Brackishwater aquaculture is done mainly in fish ponds located in coastal areas.Marine culture employs either fish cages or substrates for molluscs and seaweeds such as stakes, ropes, and rafts.Accumulation of anoxic sediments below cages due to fecal and waste feed build-up; market competition, especially for export produce; conflicts/failures, social disruption; consumption of wood and other materials.
Freshwater: health risks to farm workers from waterborne diseases.
It began in China, possibly due to the desires of an emperor to have a constant supply of fish.
It is speculated that the techniques for keeping fish in ponds originated in China with fishermen who kept their surplus catch alive temporarily in baskets submerged in rivers or small bodies of water created by damming one side of a river bed.
These practices include: (i) freshwater pond culture; (ii) rice-fish culture or integrated fish farming; (iii) brackishwater finfish culture; (iv) mariculture involving extensive culture and producing fish/shellfish (e.g., oysters, mussels, cockles) which are sold in rural and urban markets at relatively low prices.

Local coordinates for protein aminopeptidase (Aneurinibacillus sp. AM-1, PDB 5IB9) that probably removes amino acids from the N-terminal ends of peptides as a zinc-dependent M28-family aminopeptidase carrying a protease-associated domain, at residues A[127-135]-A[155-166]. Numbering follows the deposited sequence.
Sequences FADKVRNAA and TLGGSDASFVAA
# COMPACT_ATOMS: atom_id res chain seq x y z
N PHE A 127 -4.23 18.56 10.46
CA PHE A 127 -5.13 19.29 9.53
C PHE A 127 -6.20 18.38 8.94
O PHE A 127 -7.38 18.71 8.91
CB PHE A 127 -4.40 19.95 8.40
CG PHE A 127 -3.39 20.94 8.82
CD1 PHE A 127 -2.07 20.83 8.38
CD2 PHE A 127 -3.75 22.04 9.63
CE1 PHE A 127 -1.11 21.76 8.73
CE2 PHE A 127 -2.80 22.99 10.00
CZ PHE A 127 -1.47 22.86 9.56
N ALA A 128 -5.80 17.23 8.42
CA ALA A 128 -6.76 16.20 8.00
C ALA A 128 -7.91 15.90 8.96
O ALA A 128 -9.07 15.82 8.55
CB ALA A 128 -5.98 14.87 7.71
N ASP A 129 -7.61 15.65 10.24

Source: ADCP Aquaculture Regional Profiles, 1989b Extensive systems use low stocking densities (e.g., 5 000-10 000 shrimp post larvae (PL)/ha/crop) and no supplemental feeding, although fertilization may be done to stimulate the growth and production of natural food in the water.
Water change is effected through tidal means, i.e., new water is let in only during high tide and the pond can be drained only at low tide.